The coffee giant’s CEO Howard Schultz announced Wednesday that he will be donating $30 million to help our war veterans.
Up until this week, Starbucks had been neutral when it came to its gun policy, which meant that the coffee giant respected local laws regarding firearms.
Starbucks is and always has been neutral when it comes to their gun policy, which means they simply uphold state laws. If a state permits concealed carry, so too does Starbucks. And despite recent attempts by anti-gun groups to get the coffee giant to change their ways, a Starbucks spokesman told USA Today in August that the company’s policy is not going to change. Looks like that news fell on deaf ears.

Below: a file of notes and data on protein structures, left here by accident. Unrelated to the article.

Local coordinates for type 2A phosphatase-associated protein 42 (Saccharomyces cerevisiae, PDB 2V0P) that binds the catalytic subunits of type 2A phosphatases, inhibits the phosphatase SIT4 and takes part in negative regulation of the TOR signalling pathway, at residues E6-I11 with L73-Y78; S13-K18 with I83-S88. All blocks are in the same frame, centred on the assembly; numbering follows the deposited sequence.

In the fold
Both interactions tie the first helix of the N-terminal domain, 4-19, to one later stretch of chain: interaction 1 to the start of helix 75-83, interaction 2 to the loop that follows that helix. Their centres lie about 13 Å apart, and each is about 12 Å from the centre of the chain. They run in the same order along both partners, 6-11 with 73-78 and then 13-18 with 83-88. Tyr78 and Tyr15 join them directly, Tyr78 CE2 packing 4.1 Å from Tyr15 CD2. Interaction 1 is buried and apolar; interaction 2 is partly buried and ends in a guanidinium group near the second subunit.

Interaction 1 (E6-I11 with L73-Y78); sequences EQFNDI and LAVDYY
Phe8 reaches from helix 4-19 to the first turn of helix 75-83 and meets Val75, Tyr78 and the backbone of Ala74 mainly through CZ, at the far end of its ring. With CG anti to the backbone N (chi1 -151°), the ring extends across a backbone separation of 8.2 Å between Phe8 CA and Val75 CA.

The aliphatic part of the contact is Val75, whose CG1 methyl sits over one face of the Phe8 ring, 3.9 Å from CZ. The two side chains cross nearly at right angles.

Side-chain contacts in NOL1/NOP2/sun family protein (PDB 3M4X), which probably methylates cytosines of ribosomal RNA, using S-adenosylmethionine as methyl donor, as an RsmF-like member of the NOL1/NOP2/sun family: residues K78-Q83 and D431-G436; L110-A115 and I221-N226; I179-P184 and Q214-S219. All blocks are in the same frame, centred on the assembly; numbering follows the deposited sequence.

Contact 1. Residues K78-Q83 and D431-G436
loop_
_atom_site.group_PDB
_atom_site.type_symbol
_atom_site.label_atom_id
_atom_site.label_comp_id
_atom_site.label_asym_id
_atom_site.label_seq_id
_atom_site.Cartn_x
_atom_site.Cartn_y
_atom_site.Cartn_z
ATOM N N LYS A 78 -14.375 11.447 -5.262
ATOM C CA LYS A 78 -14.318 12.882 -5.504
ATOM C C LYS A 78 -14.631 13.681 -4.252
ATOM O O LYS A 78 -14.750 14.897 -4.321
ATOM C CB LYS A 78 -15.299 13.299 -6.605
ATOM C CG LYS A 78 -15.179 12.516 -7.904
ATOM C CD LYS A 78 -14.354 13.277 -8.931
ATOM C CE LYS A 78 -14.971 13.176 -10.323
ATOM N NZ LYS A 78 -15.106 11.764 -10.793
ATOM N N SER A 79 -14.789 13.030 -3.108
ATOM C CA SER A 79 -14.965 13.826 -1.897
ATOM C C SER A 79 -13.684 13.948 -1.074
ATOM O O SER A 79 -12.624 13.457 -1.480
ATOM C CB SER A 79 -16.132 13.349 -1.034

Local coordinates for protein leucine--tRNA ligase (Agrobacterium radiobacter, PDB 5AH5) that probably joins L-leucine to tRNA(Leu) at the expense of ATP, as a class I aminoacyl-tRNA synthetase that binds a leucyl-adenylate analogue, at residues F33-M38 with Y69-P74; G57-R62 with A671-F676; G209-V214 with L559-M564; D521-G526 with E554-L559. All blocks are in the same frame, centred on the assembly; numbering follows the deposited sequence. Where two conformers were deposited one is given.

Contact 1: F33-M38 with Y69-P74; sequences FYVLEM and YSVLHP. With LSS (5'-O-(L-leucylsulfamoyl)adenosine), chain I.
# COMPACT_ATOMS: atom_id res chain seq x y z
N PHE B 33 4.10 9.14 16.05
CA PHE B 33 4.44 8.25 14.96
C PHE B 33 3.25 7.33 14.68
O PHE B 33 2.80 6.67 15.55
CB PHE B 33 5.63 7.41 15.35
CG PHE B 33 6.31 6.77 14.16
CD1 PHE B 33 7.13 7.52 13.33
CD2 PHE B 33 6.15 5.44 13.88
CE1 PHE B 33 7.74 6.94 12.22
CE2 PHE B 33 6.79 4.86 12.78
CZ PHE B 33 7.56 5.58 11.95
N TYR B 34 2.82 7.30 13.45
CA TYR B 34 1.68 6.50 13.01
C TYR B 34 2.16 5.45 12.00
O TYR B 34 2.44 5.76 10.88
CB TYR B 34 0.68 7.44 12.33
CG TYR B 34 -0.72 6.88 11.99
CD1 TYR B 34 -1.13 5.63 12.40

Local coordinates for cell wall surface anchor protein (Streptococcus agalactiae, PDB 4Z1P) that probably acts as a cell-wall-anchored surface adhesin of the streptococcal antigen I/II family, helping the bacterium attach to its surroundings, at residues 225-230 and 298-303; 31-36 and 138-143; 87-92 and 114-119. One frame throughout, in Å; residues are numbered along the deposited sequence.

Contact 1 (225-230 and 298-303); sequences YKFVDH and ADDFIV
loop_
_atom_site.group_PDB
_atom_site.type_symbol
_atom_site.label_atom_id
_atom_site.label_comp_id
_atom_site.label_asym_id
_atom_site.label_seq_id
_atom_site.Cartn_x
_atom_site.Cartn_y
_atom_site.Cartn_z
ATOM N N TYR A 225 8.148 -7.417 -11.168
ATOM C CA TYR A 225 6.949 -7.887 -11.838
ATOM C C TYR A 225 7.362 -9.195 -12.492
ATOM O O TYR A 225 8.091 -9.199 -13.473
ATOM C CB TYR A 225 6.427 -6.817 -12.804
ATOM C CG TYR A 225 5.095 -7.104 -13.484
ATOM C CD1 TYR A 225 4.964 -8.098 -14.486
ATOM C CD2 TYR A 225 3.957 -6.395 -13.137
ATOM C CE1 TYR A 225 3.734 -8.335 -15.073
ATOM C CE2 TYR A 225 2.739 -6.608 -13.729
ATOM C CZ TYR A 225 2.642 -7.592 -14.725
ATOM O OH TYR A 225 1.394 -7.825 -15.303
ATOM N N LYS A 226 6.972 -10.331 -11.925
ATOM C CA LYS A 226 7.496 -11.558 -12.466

Starbucks is a unique company with regard to its gun policy in that it allows customers to carry loaded weapons in stores where permitted by state law rather than imposing a blanket gun-free zone policy. Because of this, however, advocacy group Moms Demand Action for Gun Sense in America is calling for “Skip Starbucks Saturday”—a nationwide boycott of the coffee chain on Aug. 24.
The Opera House in Seattle was the setting for Starbucks CEO Howard Schultz and the annual board meeting of his church of Starbucks.
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